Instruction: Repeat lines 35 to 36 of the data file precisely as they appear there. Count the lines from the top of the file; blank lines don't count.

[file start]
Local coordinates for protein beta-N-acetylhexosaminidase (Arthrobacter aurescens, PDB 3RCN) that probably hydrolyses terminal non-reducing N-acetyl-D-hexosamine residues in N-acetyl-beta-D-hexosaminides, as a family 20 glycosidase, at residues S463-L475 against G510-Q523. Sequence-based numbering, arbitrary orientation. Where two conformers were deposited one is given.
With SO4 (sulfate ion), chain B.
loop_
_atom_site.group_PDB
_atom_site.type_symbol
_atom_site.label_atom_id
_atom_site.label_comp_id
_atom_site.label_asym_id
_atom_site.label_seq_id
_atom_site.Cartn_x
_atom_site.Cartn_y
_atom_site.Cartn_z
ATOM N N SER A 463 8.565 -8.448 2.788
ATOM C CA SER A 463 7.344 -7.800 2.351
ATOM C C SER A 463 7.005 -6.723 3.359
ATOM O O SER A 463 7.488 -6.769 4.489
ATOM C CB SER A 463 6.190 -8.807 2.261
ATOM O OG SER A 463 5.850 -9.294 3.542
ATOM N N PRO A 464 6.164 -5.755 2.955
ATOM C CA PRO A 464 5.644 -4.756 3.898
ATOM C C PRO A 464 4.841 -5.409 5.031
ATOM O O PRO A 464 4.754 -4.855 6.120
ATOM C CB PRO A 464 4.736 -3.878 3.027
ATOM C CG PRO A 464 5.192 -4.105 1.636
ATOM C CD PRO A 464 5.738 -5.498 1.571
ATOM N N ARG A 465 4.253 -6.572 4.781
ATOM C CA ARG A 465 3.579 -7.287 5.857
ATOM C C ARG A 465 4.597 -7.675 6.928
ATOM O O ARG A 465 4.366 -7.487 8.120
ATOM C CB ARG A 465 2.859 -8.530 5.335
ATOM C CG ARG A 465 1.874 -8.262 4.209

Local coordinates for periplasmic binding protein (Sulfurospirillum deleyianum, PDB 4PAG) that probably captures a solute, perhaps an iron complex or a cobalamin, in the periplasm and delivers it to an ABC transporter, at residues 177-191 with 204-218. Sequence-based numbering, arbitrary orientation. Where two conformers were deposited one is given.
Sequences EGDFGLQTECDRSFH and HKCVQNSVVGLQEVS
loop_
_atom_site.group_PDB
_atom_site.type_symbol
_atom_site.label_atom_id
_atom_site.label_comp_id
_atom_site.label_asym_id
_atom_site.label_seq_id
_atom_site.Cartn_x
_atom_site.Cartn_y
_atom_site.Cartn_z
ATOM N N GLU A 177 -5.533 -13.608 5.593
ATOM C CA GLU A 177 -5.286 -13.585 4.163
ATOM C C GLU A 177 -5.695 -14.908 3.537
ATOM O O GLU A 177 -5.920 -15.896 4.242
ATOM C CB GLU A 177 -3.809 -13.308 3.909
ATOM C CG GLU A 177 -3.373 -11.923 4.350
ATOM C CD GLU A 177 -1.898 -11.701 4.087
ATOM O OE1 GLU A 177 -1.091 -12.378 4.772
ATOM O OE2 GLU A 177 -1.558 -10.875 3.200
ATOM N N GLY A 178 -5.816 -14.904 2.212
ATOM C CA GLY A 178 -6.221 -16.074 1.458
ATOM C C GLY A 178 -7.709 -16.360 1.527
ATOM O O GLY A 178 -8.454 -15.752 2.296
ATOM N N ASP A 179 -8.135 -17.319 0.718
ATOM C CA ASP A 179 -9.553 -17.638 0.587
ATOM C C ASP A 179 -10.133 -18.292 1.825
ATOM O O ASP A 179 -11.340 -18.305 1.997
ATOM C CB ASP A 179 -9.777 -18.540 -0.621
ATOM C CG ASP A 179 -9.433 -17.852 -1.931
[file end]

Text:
_atom_site.group_PDB
_atom_site.type_symbol